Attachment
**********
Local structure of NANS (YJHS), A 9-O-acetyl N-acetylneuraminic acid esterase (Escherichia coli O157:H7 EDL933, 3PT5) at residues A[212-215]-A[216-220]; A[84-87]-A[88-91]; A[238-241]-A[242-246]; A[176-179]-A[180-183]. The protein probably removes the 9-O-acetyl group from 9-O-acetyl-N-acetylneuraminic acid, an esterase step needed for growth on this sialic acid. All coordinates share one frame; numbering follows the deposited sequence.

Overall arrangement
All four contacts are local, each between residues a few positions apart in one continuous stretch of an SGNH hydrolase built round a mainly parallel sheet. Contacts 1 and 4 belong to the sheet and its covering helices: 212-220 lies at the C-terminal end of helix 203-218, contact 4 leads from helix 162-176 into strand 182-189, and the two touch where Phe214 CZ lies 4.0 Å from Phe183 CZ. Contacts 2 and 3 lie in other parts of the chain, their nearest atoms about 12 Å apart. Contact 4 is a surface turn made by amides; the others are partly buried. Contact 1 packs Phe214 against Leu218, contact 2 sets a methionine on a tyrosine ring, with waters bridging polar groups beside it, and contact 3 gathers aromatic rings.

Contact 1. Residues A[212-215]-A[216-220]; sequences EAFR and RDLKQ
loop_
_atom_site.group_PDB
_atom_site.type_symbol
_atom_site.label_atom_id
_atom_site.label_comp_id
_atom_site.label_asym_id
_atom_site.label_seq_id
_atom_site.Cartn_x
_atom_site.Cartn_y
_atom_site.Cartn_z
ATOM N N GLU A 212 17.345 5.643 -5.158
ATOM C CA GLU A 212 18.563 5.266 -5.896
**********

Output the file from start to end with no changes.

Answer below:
Local structure of NANS (YJHS), A 9-O-acetyl N-acetylneuraminic acid esterase (Escherichia coli O157:H7 EDL933, 3PT5) at residues A[212-215]-A[216-220]; A[84-87]-A[88-91]; A[238-241]-A[242-246]; A[176-179]-A[180-183]. The protein probably removes the 9-O-acetyl group from 9-O-acetyl-N-acetylneuraminic acid, an esterase step needed for growth on this sialic acid. All coordinates share one frame; numbering follows the deposited sequence.

Overall arrangement
All four contacts are local, each between residues a few positions apart in one continuous stretch of an SGNH hydrolase built round a mainly parallel sheet. Contacts 1 and 4 belong to the sheet and its covering helices: 212-220 lies at the C-terminal end of helix 203-218, contact 4 leads from helix 162-176 into strand 182-189, and the two touch where Phe214 CZ lies 4.0 Å from Phe183 CZ. Contacts 2 and 3 lie in other parts of the chain, their nearest atoms about 12 Å apart. Contact 4 is a surface turn made by amides; the others are partly buried. Contact 1 packs Phe214 against Leu218, contact 2 sets a methionine on a tyrosine ring, with waters bridging polar groups beside it, and contact 3 gathers aromatic rings.

Contact 1. Residues A[212-215]-A[216-220]; sequences EAFR and RDLKQ
loop_
_atom_site.group_PDB
_atom_site.type_symbol
_atom_site.label_atom_id
_atom_site.label_comp_id
_atom_site.label_asym_id
_atom_site.label_seq_id
_atom_site.Cartn_x
_atom_site.Cartn_y
_atom_site.Cartn_z
ATOM N N GLU A 212 17.345 5.643 -5.158
ATOM C CA GLU A 212 18.563 5.266 -5.896